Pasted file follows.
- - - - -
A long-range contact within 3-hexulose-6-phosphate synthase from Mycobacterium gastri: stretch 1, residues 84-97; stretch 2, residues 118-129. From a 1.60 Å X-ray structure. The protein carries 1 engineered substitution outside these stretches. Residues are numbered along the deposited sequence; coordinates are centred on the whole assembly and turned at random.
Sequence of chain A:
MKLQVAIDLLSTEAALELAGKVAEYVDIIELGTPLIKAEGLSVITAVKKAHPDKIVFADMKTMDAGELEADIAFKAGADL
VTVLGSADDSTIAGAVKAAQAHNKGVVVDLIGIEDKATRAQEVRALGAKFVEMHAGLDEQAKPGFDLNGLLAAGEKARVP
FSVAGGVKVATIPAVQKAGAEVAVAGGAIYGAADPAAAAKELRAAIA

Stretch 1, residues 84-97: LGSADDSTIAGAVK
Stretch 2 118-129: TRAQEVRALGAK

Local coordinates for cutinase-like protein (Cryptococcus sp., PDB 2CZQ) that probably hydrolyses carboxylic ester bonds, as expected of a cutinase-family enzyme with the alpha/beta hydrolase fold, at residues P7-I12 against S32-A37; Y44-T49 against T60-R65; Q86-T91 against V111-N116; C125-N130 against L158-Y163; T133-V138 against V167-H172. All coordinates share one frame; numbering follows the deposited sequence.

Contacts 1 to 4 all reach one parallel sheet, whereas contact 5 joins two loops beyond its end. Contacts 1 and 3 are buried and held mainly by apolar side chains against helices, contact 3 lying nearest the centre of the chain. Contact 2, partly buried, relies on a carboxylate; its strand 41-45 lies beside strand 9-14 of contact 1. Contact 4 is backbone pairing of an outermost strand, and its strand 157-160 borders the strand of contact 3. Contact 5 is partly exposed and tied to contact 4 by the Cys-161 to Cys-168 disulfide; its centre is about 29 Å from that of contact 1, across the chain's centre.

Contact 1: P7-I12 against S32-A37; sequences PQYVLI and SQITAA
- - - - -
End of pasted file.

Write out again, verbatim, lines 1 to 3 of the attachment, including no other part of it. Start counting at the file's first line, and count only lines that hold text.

A long-range contact within 3-hexulose-6-phosphate synthase from Mycobacterium gastri: stretch 1, residues 84-97; stretch 2, residues 118-129. From a 1.60 Å X-ray structure. The protein carries 1 engineered substitution outside these stretches. Residues are numbered along the deposited sequence; coordinates are centred on the whole assembly and turned at random.
Sequence of chain A:
MKLQVAIDLLSTEAALELAGKVAEYVDIIELGTPLIKAEGLSVITAVKKAHPDKIVFADMKTMDAGELEADIAFKAGADL